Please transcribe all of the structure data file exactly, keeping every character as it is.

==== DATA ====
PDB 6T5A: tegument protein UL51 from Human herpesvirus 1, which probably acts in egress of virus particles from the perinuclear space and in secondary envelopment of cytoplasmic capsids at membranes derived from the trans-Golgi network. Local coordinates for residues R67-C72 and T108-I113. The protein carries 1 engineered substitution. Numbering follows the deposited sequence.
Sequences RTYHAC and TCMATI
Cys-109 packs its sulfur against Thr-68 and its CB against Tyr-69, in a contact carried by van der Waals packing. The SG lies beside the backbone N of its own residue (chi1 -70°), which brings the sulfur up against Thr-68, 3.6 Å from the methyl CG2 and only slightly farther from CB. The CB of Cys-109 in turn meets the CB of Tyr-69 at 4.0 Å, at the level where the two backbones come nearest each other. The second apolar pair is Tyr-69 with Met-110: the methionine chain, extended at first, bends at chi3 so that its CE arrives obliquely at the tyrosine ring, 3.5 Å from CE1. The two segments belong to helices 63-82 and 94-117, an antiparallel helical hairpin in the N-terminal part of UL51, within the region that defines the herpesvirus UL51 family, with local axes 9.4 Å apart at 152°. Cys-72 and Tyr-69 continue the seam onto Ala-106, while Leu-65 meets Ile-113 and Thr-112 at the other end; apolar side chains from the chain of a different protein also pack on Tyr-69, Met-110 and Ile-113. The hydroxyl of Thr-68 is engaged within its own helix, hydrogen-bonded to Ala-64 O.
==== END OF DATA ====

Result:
PDB 6T5A: tegument protein UL51 from Human herpesvirus 1, which probably acts in egress of virus particles from the perinuclear space and in secondary envelopment of cytoplasmic capsids at membranes derived from the trans-Golgi network. Local coordinates for residues R67-C72 and T108-I113. The protein carries 1 engineered substitution. Numbering follows the deposited sequence.
Sequences RTYHAC and TCMATI
Cys-109 packs its sulfur against Thr-68 and its CB against Tyr-69, in a contact carried by van der Waals packing. The SG lies beside the backbone N of its own residue (chi1 -70°), which brings the sulfur up against Thr-68, 3.6 Å from the methyl CG2 and only slightly farther from CB. The CB of Cys-109 in turn meets the CB of Tyr-69 at 4.0 Å, at the level where the two backbones come nearest each other. The second apolar pair is Tyr-69 with Met-110: the methionine chain, extended at first, bends at chi3 so that its CE arrives obliquely at the tyrosine ring, 3.5 Å from CE1. The two segments belong to helices 63-82 and 94-117, an antiparallel helical hairpin in the N-terminal part of UL51, within the region that defines the herpesvirus UL51 family, with local axes 9.4 Å apart at 152°. Cys-72 and Tyr-69 continue the seam onto Ala-106, while Leu-65 meets Ile-113 and Thr-112 at the other end; apolar side chains from the chain of a different protein also pack on Tyr-69, Met-110 and Ile-113. The hydroxyl of Thr-68 is engaged within its own helix, hydrogen-bonded to Ala-64 O.